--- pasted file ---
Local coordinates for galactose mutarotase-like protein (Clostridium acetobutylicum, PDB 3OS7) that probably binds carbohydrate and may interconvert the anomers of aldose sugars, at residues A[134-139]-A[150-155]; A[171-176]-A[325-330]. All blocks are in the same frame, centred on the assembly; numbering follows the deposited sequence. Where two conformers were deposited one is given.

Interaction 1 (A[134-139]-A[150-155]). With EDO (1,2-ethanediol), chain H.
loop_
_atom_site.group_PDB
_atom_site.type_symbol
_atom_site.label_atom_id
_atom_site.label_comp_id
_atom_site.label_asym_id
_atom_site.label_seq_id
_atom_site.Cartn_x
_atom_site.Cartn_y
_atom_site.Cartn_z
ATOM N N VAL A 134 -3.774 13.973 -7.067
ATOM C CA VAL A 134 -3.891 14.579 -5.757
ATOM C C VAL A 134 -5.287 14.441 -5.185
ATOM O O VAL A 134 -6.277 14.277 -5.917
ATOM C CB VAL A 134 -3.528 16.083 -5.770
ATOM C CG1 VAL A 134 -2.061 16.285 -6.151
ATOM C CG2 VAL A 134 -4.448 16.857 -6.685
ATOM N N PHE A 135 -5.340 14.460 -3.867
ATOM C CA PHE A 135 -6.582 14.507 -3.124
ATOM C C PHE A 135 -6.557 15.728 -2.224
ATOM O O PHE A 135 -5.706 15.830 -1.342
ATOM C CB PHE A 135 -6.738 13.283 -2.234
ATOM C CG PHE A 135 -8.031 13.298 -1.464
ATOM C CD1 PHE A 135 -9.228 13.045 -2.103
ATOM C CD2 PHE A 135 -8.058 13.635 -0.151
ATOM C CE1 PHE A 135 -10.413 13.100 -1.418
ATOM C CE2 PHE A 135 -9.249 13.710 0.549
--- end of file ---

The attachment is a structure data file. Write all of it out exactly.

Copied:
Local coordinates for galactose mutarotase-like protein (Clostridium acetobutylicum, PDB 3OS7) that probably binds carbohydrate and may interconvert the anomers of aldose sugars, at residues A[134-139]-A[150-155]; A[171-176]-A[325-330]. All blocks are in the same frame, centred on the assembly; numbering follows the deposited sequence. Where two conformers were deposited one is given.

Interaction 1 (A[134-139]-A[150-155]). With EDO (1,2-ethanediol), chain H.
loop_
_atom_site.group_PDB
_atom_site.type_symbol
_atom_site.label_atom_id
_atom_site.label_comp_id
_atom_site.label_asym_id
_atom_site.label_seq_id
_atom_site.Cartn_x
_atom_site.Cartn_y
_atom_site.Cartn_z
ATOM N N VAL A 134 -3.774 13.973 -7.067
ATOM C CA VAL A 134 -3.891 14.579 -5.757
ATOM C C VAL A 134 -5.287 14.441 -5.185
ATOM O O VAL A 134 -6.277 14.277 -5.917
ATOM C CB VAL A 134 -3.528 16.083 -5.770
ATOM C CG1 VAL A 134 -2.061 16.285 -6.151
ATOM C CG2 VAL A 134 -4.448 16.857 -6.685
ATOM N N PHE A 135 -5.340 14.460 -3.867
ATOM C CA PHE A 135 -6.582 14.507 -3.124
ATOM C C PHE A 135 -6.557 15.728 -2.224
ATOM O O PHE A 135 -5.706 15.830 -1.342
ATOM C CB PHE A 135 -6.738 13.283 -2.234
ATOM C CG PHE A 135 -8.031 13.298 -1.464
ATOM C CD1 PHE A 135 -9.228 13.045 -2.103
ATOM C CD2 PHE A 135 -8.058 13.635 -0.151
ATOM C CE1 PHE A 135 -10.413 13.100 -1.418
ATOM C CE2 PHE A 135 -9.249 13.710 0.549